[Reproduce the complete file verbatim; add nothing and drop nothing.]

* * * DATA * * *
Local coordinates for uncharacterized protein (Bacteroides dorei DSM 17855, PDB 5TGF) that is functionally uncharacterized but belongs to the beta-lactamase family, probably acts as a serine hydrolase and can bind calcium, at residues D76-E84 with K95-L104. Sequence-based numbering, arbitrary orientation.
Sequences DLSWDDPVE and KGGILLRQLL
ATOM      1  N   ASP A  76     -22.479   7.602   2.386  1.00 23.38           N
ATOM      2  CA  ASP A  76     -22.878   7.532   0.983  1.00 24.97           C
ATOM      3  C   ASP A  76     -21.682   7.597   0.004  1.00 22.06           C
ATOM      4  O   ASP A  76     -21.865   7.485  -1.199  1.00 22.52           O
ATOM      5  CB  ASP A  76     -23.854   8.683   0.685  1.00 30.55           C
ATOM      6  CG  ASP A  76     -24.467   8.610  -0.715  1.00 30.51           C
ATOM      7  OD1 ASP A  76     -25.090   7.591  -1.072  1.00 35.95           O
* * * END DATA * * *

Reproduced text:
Local coordinates for uncharacterized protein (Bacteroides dorei DSM 17855, PDB 5TGF) that is functionally uncharacterized but belongs to the beta-lactamase family, probably acts as a serine hydrolase and can bind calcium, at residues D76-E84 with K95-L104. Sequence-based numbering, arbitrary orientation.
Sequences DLSWDDPVE and KGGILLRQLL
ATOM      1  N   ASP A  76     -22.479   7.602   2.386  1.00 23.38           N
ATOM      2  CA  ASP A  76     -22.878   7.532   0.983  1.00 24.97           C
ATOM      3  C   ASP A  76     -21.682   7.597   0.004  1.00 22.06           C
ATOM      4  O   ASP A  76     -21.865   7.485  -1.199  1.00 22.52           O
ATOM      5  CB  ASP A  76     -23.854   8.683   0.685  1.00 30.55           C
ATOM      6  CG  ASP A  76     -24.467   8.610  -0.715  1.00 30.51           C
ATOM      7  OD1 ASP A  76     -25.090   7.591  -1.072  1.00 35.95           O